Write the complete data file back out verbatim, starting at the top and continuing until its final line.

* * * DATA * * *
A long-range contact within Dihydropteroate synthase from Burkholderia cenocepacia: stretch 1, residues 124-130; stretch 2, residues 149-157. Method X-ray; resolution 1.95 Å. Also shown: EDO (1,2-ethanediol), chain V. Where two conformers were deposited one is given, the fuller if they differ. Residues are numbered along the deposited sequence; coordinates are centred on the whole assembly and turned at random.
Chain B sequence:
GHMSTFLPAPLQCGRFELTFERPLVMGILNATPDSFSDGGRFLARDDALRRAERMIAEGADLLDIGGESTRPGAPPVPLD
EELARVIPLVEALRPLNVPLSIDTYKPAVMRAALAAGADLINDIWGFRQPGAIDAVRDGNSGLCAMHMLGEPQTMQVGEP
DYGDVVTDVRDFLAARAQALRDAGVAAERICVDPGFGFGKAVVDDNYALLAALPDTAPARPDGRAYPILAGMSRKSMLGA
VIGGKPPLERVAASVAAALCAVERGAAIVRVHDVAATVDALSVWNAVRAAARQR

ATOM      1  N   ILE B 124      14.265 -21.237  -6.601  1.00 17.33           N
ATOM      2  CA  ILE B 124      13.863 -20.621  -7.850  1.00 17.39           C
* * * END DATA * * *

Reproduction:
A long-range contact within Dihydropteroate synthase from Burkholderia cenocepacia: stretch 1, residues 124-130; stretch 2, residues 149-157. Method X-ray; resolution 1.95 Å. Also shown: EDO (1,2-ethanediol), chain V. Where two conformers were deposited one is given, the fuller if they differ. Residues are numbered along the deposited sequence; coordinates are centred on the whole assembly and turned at random.
Chain B sequence:
GHMSTFLPAPLQCGRFELTFERPLVMGILNATPDSFSDGGRFLARDDALRRAERMIAEGADLLDIGGESTRPGAPPVPLD
EELARVIPLVEALRPLNVPLSIDTYKPAVMRAALAAGADLINDIWGFRQPGAIDAVRDGNSGLCAMHMLGEPQTMQVGEP
DYGDVVTDVRDFLAARAQALRDAGVAAERICVDPGFGFGKAVVDDNYALLAALPDTAPARPDGRAYPILAGMSRKSMLGA
VIGGKPPLERVAASVAAALCAVERGAAIVRVHDVAATVDALSVWNAVRAAARQR

ATOM      1  N   ILE B 124      14.265 -21.237  -6.601  1.00 17.33           N
ATOM      2  CA  ILE B 124      13.863 -20.621  -7.850  1.00 17.39           C